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Lessons from the Wobblies for Labor Activism Today

Despite their failure to achieve their ultimate goal, the IWW and its resilient members can be examples for the resurgent unions of today.

In the late 1910s and early 1920s, the Industrial Workers of the World was the target of the most intensive campaign of state-sponsored repression in American history. A story of violence, law, and class conflict in the waning years of the progressive era, what happened to the union is a lesson about the place of labor radicalism in liberal society that’s still relevant today. One that seems relevant in imagining what will become of the unexpected surge of labor activism over the last few years.

The IWW was founded in 1905 with the purpose of organizing the industrial working class and leading a massive general strike that would demolish the “wage-labor” system and pave the way for a workers’ commonwealth. For years, the union flirted with irrelevance. However, by the time the United States entered the First World War, it claimed over 100,000 members, had organized several times that number, and had become a potent force, especially among migratory workers west of the Mississippi River. This did not bring the IWW near its goal of revolution, but it did threaten the interests and values of powerful capitalists and their allies in government who had set out to destroy the union.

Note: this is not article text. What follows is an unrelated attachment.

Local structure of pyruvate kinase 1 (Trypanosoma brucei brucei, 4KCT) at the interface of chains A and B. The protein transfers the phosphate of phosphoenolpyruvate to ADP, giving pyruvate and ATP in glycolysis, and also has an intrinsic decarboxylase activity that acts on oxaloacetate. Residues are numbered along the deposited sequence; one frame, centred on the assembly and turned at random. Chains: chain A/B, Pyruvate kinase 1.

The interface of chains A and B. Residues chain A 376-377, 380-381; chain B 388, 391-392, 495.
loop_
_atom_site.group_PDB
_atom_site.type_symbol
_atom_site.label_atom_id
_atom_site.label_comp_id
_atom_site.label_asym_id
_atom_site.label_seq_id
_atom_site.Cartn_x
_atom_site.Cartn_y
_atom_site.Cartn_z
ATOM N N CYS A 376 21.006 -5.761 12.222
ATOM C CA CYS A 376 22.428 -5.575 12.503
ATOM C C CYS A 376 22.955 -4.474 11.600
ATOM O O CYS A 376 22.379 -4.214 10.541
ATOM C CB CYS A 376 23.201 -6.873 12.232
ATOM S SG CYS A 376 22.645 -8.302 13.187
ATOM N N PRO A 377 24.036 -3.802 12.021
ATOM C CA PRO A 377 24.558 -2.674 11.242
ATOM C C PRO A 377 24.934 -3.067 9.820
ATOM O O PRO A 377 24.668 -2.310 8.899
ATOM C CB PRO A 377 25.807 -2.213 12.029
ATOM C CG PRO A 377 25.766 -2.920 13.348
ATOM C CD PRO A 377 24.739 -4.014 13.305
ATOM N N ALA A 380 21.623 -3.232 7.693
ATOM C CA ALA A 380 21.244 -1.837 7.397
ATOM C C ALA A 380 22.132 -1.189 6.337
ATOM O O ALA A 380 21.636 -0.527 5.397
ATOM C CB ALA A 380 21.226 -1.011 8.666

Between 1917 and 1925, some 500 “Wobblies,” as the union’s members were called, were imprisoned on charges of violating the Espionage Act by conspiring to undermine the war effort or committing “criminal syndicalism” by advocating violent, revolutionary change. These convictions were easily gotten, as these laws —designed to break the IWW— made membership tantamount to guilt. During this period, thousands of Wobblies were also prosecuted for vagrancy and similar crimes by a process that likewise treated IWW membership as proof of culpability.

Driven by contrived depictions of the Wobblies as violent and seditious, this campaign to crush the IWW went beyond legal repression, featuring widespread, sometimes deadly vigilantism as well as the occasional framing of union members for serious crimes. Part of the “Red Scare,” the persecution of the IWW and its members extended well past the point at which that chapter in American history ostensibly ended, lasting as long as the IWW remained viable.


The Surprisingly Socialist History of America

Although the IWW never achived their ultimate goal of overthrowing the capitalist state, their efforts to support the American worker are worthy of examination.